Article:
One of the emotional consequences, though, for a man as intelligent and sensitive as Donne, will have been the knowledge that every time they made love, he was threatening the life of the woman he loved. This has nothing to do with the penis as an instrument of aggression: that's another subject. That men can sometimes/often use women as mere things to wank into is irrelevant to what a loving couple like Anne and John Donne did in bed. What I am thinking about is the inherent violence of childbirth.
A quick poke through the statistics suggests that before antisepsis, there is something like a 1-3% chance of the woman dying in any given childbirth. That is still the rate in parts of Africa today. I don't think there is any comparably risky situation which any of us would force our loved ones into, still less as an expression of love. Yet this dumb thing is what men have done ever since the species developed big brains. Surely that must have had some effect on our psyches?
Wait! There's more patriarchy to come. Once antisepsis and medical intervention became a thing, it turns out that maternal mortality actually increased among the English upper/middle classes. From this absolutely fascinating paper, I extract this quote:
Infant mortality is known to be strongly related to social class; the highest rates are found among the working classes, whereas the lowest rates are among the professionals. From at least the 1830s, however, the risk of dying in childbirth was higher in social classes I and II (the upper and professional classes, respectively) than it was in social classes IV and V (the skilled and unskilled laborers, respectively). An example of this is shown in Table 2, which gives data for 1930-1932 (16). The only plausible explanation for this social class difference is that the upper classes were more often delivered by physicians and, therefore, more likely to suffer unnecessary interference, whereas the lower classes were delivered by midwives, almost all of whom were trained by 1930-1932.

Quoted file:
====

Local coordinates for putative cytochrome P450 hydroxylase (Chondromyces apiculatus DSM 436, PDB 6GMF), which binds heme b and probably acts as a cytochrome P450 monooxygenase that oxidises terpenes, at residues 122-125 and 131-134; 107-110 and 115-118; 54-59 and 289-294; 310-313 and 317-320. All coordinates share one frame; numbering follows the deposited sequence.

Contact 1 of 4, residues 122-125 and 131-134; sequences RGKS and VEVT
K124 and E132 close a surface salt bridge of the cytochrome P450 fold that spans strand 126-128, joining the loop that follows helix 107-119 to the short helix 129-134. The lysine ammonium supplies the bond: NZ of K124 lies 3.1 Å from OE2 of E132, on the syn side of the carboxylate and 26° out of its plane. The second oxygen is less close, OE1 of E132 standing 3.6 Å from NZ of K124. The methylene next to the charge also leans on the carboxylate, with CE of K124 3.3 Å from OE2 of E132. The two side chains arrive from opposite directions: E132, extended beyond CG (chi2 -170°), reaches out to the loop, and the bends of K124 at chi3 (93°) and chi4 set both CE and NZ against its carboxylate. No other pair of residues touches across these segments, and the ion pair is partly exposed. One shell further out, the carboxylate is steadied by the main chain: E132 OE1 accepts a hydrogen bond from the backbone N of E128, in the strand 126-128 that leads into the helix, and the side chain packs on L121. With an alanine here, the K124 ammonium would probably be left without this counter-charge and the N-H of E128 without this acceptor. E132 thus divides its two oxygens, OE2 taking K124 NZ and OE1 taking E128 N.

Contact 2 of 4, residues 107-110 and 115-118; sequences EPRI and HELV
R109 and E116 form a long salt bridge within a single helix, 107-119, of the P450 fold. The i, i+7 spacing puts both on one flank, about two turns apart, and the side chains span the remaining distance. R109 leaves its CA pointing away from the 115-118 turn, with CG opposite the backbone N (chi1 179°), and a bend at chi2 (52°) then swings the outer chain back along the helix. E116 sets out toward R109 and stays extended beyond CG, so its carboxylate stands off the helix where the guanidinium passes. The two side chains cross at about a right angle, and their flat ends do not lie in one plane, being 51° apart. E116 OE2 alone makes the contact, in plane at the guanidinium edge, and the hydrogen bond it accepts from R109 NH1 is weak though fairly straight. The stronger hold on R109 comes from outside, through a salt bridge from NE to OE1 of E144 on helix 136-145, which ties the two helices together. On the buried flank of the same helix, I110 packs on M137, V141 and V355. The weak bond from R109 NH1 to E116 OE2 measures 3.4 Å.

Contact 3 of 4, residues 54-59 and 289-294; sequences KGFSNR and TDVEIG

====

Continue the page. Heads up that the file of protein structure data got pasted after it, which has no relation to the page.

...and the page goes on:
In other words, it's not the penis, but the forceps that kill - though these are also wielded by men. Even more striking are some figures for Kentucky in the great depression, which show that hospital births were for white women almost as dangerous as being black* would have been and more than ten times as dangerous as giving birth at home.
*The maternal mortality rate for black/non-white women in the US at that time was almost exactly twice that for white ones. The disparity is now proportionately greater, but in absolute terms non-whites are hugely better off than they were, or than whites were in the Thirties, if you take national statistics.
Heebie's take: I think about maternal mortality and medical advances therein, and I think that contributes to young women's contemplation of whether or not to have an abortion. (I say young women because I'd guess that older pregnant women considering abortion are more likely to be aware of the medical risks of keeping the pregnancy.)
Leaving aside the opinions of all non-pregnant people, I would be really interested to know how the internal deliberations of pregnant women contemplating abortion in 2019 differ than those deliberations of women pre-Roe v Wade, and across differing amounts of availability post-Roe v Wade. Back alley abortions must have lost their salience as a reference point, but there surely must be stories and knowledge of black market RU-486 that have replaced it.
According to this Washington Post poll, support-by-gender is distributed as follows: